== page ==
Monday, January 24, 2011 5:58 PM
  • Silverlight able to use a local database would be great.  The ability to allocate raised authority to Silverlight apps which aren't OOB would also be great. 

    If they have any sense then ms will be covering both for mobile apps. 

    Rarely connected apps really need a database on the device and making it a browser based app at all is kind of ignoring the obvious IMO.  I can't help but feel that whoever is in charge of strategy on Win Phone 7 and Win CE 7 needs to get out there and try relying on a device has to be connected all the time.  That guy delivering the parcels or collecting data on his handheld will be using something with WinMo 6.x on it until SQL CE works on later versions.

    If it's a rarely connected app for an admin to use then something like Access would be the simplest way to put something together.   Maybe Access front end with a sync'd SQL server express back end.

    Tuesday, January 25, 2011 8:25 AM
  • Andy, IMO, MS are hell bent on pushing Azure. So there is no need for local databases right, right??? Hmm. If only we all could afford, or even get access to, 3/4G phones networks. Anyway that's a different topic, sorry. There are some interesting databases that are based around isolated storage, 'Sterling' being one.




    Wednesday, January 26, 2011 9:18 AM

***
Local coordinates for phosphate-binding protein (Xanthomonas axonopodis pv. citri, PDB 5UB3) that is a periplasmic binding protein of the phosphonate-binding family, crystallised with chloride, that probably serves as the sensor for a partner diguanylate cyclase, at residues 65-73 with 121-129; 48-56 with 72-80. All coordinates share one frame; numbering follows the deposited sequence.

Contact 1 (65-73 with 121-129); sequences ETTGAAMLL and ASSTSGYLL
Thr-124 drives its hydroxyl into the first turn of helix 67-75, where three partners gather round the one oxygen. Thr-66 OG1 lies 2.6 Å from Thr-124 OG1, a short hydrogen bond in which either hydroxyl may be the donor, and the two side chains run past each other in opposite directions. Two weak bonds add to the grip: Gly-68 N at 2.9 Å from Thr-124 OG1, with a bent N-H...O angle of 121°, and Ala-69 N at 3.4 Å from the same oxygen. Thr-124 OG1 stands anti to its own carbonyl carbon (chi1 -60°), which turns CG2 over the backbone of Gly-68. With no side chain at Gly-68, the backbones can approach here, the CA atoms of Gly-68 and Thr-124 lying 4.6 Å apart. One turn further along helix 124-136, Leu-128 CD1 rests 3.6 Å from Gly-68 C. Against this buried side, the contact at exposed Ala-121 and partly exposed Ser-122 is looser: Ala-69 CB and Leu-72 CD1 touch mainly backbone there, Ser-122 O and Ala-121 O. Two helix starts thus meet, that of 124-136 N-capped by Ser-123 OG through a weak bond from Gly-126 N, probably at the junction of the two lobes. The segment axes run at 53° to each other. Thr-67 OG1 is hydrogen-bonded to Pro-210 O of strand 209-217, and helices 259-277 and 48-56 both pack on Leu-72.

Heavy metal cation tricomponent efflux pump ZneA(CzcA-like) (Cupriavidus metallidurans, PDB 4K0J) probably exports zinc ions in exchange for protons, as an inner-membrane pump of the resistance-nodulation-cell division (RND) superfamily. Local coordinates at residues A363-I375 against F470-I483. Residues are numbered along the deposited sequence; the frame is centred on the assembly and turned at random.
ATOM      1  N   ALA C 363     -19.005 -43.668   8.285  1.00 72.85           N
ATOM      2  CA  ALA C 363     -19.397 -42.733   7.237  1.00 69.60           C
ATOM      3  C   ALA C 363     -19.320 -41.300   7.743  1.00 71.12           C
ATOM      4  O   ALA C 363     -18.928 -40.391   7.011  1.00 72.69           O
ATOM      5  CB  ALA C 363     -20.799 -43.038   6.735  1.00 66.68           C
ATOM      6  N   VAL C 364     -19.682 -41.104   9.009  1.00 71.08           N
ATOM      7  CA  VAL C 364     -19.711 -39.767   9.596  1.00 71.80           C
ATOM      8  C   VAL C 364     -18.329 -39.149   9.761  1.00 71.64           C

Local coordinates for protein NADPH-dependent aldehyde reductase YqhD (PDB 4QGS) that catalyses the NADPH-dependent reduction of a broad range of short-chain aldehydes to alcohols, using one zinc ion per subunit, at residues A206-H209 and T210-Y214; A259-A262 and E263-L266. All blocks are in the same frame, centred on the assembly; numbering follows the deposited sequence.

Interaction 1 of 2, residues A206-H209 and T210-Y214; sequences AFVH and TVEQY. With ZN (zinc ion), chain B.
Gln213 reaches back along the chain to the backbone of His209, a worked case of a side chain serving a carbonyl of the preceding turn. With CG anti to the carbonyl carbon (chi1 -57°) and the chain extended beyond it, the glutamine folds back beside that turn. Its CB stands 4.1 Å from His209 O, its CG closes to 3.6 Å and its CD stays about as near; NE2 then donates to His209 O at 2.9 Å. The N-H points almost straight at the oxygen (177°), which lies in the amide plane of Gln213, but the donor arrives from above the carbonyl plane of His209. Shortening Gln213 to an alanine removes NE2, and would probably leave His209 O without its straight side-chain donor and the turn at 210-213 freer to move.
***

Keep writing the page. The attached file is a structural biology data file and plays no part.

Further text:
• Azure's the answer - what did you say was the problem again :^)

    Problem isn't really affording the phones.

    Connectivity often isn't available out there in the real world and some apps need a shed load of data.  I wrote a silverlight presentation app for one client.  Raised the issue of occasional connectivity.  They didn't want to spend any extra time worrying about that.  Several conversations later.... Converted it to WPF.  Turns out many clients don't even have a wi-fi network let alone allow salesmen to connect via it.  With oneclick it's arguable whether browser based delivery offers any advantage outweighing it's limits and costs for any in-house app.

    Then there was the pipes app.  I mean water pipes.  England's a pretty small place - so 90% coverage will be fine right?Turns out once you're in them thar hills any sort of signal is pretty tricky and data just ain't going to happen.  Pipes run underground.  So do trains.  Then there are steel skinned buildings.

    There's a resistance in businesses against adopting new technology if the old version works better.  Win Mo 6.x has sql ce which works pretty well.

    That guy delivering your parcel ain't going  to be using Win Phone 7+ until it has sql on it. 

    More than I intended typing, ah well.

    Wednesday, January 26, 2011 12:15 PM
  • Yep I agree, using Scenarios and Persona's to create the wp model is great...but you have to get them right. All of them seem to revolve around rich 30 somethings living in an always-connected part of Seatle. Oh well.


    Thursday, January 27, 2011 10:33 PM